According to Henry Byers, maritime market expert at FreightWaves, “Most NVOCCs that have more than 10,000 TEUs of volume on a given trade lane normally sign large space commitments at fixed-rate levels with the ocean carriers every year regardless of what BCOs choose to do. NVOCCs signed fixed-rate deals with carriers when contract rates were being offered at the end of April.
“Since the spot rates were depressed and looked like they might dip even further, BCOs chose to hold off on signing contracts because they thought that these fixed rates could have ended up being much higher than what the spot market would be if rates had continued to decline,” said Byers.
“Ocean carriers have been able to cut capacity in a way that has led to large spot-rate increases now that demand has been picking back up on the trans-Pacific. So, with spot rates increasing, BCOs are able to get a better deal by booking with NVOCCs who are now able to offer better rates than the BCOs can get in the spot market from carriers.”
According to Byers, “This really pisses ocean carriers off because BCOs didn’t choose to sign contracts like they had in years past, so carriers are looking to get all of the extra profit that they can from these shippers in the spot market.
“The BCOs inevitably start shifting volume to the NVOCCs at cheaper rates than they could get in the spot market from carriers. As a result, NVOCC profitability is looking quite good on this trade lane at the moment.
“But as time goes on, carriers will begin going back to BCOs and offering more competitive short-term fixed-rate contracts on a quarterly basis or something similar. The BCOs have the volume. They can do whatever the hell they want, and ultimately, ocean carriers can go and undercut NVOCCs if they really want the volume directly from the BCOs.”
There’s fallout from the container carriers’ capacity strategy on the U.S. export front, as well. Peter Friedmann, executive director of the Agriculture Transportation Coalition, told FreightWaves, “The higher rates achieved by ocean carriers reducing sailings and the number of containers coming into the U.S. from Asia are worrisome for exporters. Export volumes have stayed strong, and thus demand for containers remains high. In parts of the country, shortages of empty containers are creating significant challenges for exporters.”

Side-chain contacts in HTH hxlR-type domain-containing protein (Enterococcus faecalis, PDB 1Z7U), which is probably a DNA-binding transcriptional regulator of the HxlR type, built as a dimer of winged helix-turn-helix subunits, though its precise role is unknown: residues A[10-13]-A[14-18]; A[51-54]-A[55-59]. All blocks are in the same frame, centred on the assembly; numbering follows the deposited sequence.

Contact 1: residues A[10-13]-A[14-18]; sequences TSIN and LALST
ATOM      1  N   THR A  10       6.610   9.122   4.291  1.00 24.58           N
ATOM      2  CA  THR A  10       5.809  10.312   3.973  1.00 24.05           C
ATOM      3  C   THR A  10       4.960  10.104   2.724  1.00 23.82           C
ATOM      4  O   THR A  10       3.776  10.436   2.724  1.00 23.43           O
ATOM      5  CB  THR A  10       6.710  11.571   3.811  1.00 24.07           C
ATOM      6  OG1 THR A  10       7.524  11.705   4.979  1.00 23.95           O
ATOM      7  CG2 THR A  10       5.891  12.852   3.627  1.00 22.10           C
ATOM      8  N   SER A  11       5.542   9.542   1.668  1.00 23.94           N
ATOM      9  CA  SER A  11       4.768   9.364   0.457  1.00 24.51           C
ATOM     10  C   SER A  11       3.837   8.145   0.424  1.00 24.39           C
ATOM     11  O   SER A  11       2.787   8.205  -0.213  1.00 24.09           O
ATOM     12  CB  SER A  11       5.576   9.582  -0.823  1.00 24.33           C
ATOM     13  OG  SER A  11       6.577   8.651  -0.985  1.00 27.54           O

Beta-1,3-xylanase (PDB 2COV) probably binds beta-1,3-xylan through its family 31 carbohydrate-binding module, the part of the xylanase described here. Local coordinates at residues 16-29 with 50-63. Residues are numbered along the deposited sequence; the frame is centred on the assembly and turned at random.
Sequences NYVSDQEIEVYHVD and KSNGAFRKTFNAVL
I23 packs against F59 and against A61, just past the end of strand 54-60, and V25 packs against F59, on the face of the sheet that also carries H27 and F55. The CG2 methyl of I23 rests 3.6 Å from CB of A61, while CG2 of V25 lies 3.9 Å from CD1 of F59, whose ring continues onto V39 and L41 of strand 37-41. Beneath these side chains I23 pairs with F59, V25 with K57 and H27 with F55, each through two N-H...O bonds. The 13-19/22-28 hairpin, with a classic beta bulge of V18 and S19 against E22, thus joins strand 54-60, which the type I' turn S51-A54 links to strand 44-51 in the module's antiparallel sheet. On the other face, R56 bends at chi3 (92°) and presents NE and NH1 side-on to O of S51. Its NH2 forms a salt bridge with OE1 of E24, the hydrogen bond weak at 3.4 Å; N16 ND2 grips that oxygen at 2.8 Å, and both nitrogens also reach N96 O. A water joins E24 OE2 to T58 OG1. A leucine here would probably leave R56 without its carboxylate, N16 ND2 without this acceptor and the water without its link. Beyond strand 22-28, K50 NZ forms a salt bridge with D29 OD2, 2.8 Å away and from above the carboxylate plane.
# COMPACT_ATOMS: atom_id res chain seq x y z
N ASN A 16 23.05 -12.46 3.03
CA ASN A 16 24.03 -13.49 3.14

Major changes ahead in 3Q
Major changes are in store for the trans-Pacific lane in the third quarter. On the vessel supply side of the equation, carriers do not appear likely to blank nearly as many sailings as in the second quarter.
Data provided to FreightWaves by Copenhagen-based eeSea shows that only 3% of arrivals in the U.S. from China have been canceled so far for the third quarter, versus 14% for the second quarter.
Of course, container lines could announce more cancellations. But assuming they don’t, schedules are set to normalize starting in the second half of July. Scheduled capacity for August and September is actually up year-on-year, by 3% and 5%, respectively, according to eeSea data.
Meanwhile, the demand side of the equation remains a giant question mark. Will the rebound in U.S. import demand accelerate further during what is usually the peak season, or will back-to-school and holiday-season orders be curtailed by coronavirus fallout despite states reopening?
If demand falls short and the market reverts to having too much vessel capacity versus too little because fewer sailings are blanked, will container lines seek to woo BCOs away from NVOCCs and from other carriers by engaging in a price war, as they have in the past?
Murphy at Sea-Intelligence believes it’s more likely that carriers will continue to hold the line in the second half. If so, carriers could end up in the black during a year when BCOs are deep in the red. Click for more FreightWaves/American Shipper articles by Greg Miller